Nevus  is typically a bluish or gray-brown lesion .This serious cosmetic problem occurs in 0.6 percent of Japanese,' but is also seen in Chinese, East Indians, blacks, and white. Treatments have included surgical removal, skin grafting, dermabrasion, and cryotherapy.
Surgical treatment causes scarring, and cryotherapy, although it may be somewhat effective depending on the site of the lesion, is not reliable and may cause atrophy or scarring if over applied.
Selective photothermolysis produces specific, heat-mediated injury to pigmented skin cells and other structures by means of brief and selectively absorbed laser pulses.1,5 Melanin, the pigment in melanosomes, is a potential target for selective photothermolysis, because it is the primary light-absorbing compound of cells exposed to laser energy of a certain wavelength. The Q-switched Nd: YAG laser can produce very short high-energy pulses and can selectively target cells that contain pigment, such as dermal melanocytes


The patients are treated either without anesthesia or with topical anesthesia (5 percent lidocaine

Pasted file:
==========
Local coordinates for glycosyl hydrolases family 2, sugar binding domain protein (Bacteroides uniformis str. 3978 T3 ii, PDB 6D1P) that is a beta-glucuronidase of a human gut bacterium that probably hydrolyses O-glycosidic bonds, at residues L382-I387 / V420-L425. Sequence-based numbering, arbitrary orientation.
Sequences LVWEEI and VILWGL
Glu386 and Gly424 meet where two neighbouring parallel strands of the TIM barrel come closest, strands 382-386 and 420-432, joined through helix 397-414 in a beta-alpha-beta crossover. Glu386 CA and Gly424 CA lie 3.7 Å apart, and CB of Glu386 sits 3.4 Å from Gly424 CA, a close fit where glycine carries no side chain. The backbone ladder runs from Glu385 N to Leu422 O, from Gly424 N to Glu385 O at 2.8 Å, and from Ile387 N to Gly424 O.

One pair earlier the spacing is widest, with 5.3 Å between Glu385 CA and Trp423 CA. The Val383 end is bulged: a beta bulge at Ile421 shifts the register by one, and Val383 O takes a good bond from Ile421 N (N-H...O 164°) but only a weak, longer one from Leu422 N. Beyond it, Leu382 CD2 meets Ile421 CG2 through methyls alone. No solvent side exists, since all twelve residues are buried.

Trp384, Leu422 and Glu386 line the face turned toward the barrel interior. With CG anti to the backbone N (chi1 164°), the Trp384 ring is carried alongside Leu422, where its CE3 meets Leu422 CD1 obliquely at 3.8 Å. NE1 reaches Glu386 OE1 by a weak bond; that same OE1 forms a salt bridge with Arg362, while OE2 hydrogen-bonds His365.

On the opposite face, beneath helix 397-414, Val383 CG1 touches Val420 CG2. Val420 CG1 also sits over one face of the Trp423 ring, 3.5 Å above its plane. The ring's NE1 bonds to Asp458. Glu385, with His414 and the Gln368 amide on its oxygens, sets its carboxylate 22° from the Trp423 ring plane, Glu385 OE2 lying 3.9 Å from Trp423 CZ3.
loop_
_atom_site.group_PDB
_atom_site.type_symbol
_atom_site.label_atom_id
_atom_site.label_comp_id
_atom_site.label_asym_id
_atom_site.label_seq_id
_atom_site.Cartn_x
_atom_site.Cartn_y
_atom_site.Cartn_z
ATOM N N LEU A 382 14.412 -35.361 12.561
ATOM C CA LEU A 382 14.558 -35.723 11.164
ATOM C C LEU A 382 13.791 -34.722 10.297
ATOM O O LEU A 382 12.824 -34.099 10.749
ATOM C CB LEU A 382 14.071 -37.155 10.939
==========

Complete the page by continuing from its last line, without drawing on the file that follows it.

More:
hydrochloride ointment). During all treatment sessions, the eyes of the patients and the clinical
staff are protected. The treatment intervals ranged from 6-8weeks  


Clinical Course
A white square appear immediately after pigmented skin was exposed to the Q-switched Nd;YAG
laser.. A wheel-and-flare response is seen around the irradiated sites about five minutes later. This response is pronounced when periorbital areas are treated. The whitening.was more intense in pigmented skin than in the surrounding skin. This white color fade within about 20 minutes.

Superficial punctate erosions limited to the pigmented area was seen in some patients immediately after laser treatment.

The wheel-and-flare response last for several hours, and erythema is seen for upto 24 hours.
Periorbital edema sometimes persist for two or three days. Vesicles are occasionally seen during the first three days after laser treatment followed by formation of a brown crust over the treated pigmented area during the first two weeks. Gradual lightening of the lesions is usually evident after two or three laser treatments. Dermal tissue in nevi of Ota contains large amounts of melanin, which provides an excellent target for the laser.
The Q-switched Nd:YAG laser appears to cause selective destruction of pigmented cells, with negligible damage to surrounding tissues. The Q-switched Nd: YAG laser is also useful in removing tattoos, in particular those with blue-black pigment . Multiple treatments increase the response rate.